Food Safety — Plan It, Write It And Follow It

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“There’s been enough media attention on various food outbreaks and food safety problems. It’s now another subject area that you need to incorporate into your production.”

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Food starts on the farm, and so does food safety, says Betty Vladicka, an Edmonton-based food safety specialist with Alberta Agriculture

“Food safety is something that cannot be ignored anymore,” she told the recent Berry and Vegetable School here. “There’s been enough media attention on various food outbreaks and food safety problems. It’s now another subject area that you need to incorporate into your production.”

The principles behind food safety programs include writing and planning what should be done, acting on the plans and then proving the actions through documentation. Documenting everything is a way of proving due diligence in case of a problem, said Vladicka.

She outlined a wide range of items for an on-farm safety checklist, right down to ensuring that cleaning supplies and equipment lubricants be safe to use around food.


Since every visitor represents a source of contamination, steps need to be taken for them to maintain personal hygiene. Customers need access to well-equipped and stocked washrooms. Signs posted around a U-pick operation can tell customers that they should wash their hands before picking and that they should put food products into clean, sanitary containers. Customers should also be reminded they shouldn’t consume any product that has fallen on the ground. Covered garbage containers should be located throughout the operation. Pets should not be allowed into any U-pick field, Vladicka said.

Fruit and vegetable producers need proper storage and packaging material to prevent the risk of contamination. Product and packaging should be stored in designated areas only.

“You want to make sure that you have a designated area away from your ag chemicals, your fertilizer and away from the production equipment and cleaning supplies,” Vladicka said.

Areas used for storage should be thoroughly cleaned, well maintained and not used to store other things. All product should be kept off the ground at about eight to 30 centimetres on pallets, and away from the walls to allow for better air movement and space for monthly inspection.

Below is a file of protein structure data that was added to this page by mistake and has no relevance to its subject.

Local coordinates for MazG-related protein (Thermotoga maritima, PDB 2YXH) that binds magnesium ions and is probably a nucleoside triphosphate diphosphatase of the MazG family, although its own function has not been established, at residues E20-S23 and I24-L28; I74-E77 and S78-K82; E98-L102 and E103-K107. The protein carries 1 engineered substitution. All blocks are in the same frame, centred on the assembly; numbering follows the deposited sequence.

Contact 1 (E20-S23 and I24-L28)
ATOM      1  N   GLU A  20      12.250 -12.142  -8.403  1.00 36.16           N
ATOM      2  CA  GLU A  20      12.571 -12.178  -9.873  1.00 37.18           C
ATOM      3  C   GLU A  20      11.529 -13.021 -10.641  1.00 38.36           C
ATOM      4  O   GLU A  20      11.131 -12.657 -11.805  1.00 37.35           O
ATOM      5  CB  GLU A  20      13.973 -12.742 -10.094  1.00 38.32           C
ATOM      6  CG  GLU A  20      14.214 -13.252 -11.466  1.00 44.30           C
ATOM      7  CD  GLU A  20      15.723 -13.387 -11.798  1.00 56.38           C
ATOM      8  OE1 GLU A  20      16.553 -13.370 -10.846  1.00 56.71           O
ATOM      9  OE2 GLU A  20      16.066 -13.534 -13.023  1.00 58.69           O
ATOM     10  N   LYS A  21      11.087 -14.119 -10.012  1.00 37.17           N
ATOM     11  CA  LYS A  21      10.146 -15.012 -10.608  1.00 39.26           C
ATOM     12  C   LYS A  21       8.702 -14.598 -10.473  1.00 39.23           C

Keep critters out

“You need to look at what may be coming into your facilities,” said Vladicka. Birds, insects and rodents can all bring biological hazards with them.

Grass and shrubs around the facility should be maintained, in order to discourage pests. Windows should be closed or screened, and doors should fit snugly. All inspections and repairs should be documented. There should be no roosting areas in buildings and pest control programs should be set up for both the inside and outside of buildings.

If any evidence of pests are found, pest monitoring and control should be increased.

Vladicka said producers can choose to go with a pest-control company, or can create their own self-monitoring program. Vladicka reminded producers that bait cannot be in any areas where food is stored, and can only be used in live animal traps.

Water quality

Vladicka said producers need to know where their water comes from and whether it’s subject to contamination elsewhere, such as from domestic or wild animals. “If you’re using the local river or the irrigation system, think about what’s upstream.”

Producers should also consider the risks from run-off on their own fields, and should know the working conditions of their wells and irrigation pipes.

Surface water has a much higher risk of contamination than groundwater, said Vladicka. Producers may want to look at fencing, berming or buffering their water sources.

Potable water should be used for spraying, washing, hand washing and ice, and if the water for these purposes is not coming from a municipal source, it should be tested twice a year. The final rinse of vegetables is crucial and should be done with clean, potable water. Ice should be inspected before use, handled only with clean tools, and should only be used once, Vladicka said.

Producers who wish to register to follow a recognized food safety program can follow the Canadian Horticultural Council program known as “CanadaGap,” which can be found at

About the author


Alexis Kienlen

Alexis Kienlen lives in Edmonton and has been writing for Alberta Farmer since 2008. Originally from Saskatoon, Alexis is also the author of two collections of poetry, a biography, and a novel called "Mad Cow."



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